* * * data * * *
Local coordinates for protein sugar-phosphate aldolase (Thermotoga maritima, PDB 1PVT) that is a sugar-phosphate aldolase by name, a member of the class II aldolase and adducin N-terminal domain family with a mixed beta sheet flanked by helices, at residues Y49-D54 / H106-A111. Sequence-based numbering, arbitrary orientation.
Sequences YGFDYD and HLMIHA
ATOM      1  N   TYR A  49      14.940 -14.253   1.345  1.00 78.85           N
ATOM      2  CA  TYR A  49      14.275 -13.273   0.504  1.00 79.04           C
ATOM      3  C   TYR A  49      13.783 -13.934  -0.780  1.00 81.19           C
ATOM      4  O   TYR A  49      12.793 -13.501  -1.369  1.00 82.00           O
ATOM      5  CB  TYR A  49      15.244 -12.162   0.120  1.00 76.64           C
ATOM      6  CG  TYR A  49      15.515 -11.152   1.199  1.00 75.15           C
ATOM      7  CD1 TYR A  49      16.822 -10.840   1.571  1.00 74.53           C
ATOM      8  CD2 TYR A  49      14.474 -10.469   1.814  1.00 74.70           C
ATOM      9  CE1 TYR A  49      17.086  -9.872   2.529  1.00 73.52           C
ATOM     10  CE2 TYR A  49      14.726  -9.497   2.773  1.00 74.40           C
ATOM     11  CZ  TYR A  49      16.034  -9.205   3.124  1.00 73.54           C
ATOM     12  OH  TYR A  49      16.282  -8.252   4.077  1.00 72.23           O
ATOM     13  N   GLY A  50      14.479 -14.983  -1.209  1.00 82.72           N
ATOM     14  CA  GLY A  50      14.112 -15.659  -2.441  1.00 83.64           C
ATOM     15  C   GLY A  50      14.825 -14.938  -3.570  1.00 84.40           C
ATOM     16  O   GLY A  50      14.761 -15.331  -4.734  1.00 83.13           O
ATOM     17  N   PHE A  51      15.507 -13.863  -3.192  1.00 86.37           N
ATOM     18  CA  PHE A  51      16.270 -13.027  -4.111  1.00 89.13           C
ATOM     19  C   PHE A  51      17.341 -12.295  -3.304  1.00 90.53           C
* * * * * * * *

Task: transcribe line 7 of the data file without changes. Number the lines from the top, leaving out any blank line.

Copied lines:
ATOM      5  CB  TYR A  49      15.244 -12.162   0.120  1.00 76.64           C